Back to the book. I’d like to end this piece with a short extract from the opening pages of 100 First Women Portraits written by Dame Hilary Mantel, first woman to win the Man Booker Prize twice.

Here’s a short extract from what Hilary wrote:

There used to be a quaint patronizing phrase, meant to acknowledge women’s place: ‘The hand that rocks the cradle is the hand that rules the world’. It is too genteel an image for the tough work of nurture. And when you search history afresh, you see what that hand has done. It has ploughed, built, healed. It has held a gun as well. Few women have idled, in the history of the earth. There is no art, there is no science, where the hand is not active, if concealed: there is no context in which they cannot be seen.

The Wisdom of Women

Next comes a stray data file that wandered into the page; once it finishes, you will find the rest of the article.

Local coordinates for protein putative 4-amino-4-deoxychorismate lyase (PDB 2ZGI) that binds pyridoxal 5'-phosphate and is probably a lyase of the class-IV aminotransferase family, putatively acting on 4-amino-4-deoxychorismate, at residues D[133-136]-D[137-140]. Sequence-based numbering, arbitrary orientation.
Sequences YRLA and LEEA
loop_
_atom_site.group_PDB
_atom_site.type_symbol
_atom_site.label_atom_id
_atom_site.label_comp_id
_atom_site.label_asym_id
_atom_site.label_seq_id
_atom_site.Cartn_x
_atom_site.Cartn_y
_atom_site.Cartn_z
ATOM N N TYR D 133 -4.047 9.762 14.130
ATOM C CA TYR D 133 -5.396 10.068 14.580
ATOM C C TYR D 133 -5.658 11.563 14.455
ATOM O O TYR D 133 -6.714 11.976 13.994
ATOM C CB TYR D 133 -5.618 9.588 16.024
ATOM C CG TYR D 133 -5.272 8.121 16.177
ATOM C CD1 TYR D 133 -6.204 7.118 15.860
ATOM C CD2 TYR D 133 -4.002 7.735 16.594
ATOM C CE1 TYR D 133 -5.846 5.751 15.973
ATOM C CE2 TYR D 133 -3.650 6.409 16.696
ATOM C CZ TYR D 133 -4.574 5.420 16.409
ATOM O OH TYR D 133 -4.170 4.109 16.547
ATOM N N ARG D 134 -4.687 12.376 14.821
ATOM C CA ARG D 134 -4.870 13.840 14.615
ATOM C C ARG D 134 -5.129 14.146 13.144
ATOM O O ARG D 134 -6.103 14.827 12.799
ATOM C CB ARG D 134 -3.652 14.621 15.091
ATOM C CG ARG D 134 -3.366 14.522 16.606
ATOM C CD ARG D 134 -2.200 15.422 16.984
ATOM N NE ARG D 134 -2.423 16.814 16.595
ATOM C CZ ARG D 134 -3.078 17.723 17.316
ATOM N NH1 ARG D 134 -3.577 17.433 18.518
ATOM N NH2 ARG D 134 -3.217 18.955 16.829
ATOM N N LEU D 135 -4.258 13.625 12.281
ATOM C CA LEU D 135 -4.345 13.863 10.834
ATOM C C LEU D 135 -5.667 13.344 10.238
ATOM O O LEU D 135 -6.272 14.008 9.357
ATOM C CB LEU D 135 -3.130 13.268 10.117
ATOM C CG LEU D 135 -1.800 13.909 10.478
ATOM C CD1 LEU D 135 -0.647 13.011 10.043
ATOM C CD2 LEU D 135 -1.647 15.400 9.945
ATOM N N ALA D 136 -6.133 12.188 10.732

Recently we passed the two-year milestone since my Mum died. Obviously, I think about her every day, and hope that doesn’t end. Several things came together recently reminding of just how much wisdom there is to be had from older women, not least those who have been fighting the cause of equality for decades. My Mum was definitely an influence on my feminism (so was my Dad, love him, but for a very different reason), and constantly reminded anyone who cared to listen that she took her first job as a ‘clippie’ on the buses because in the early 1950s it was the only job that paid men and women the same.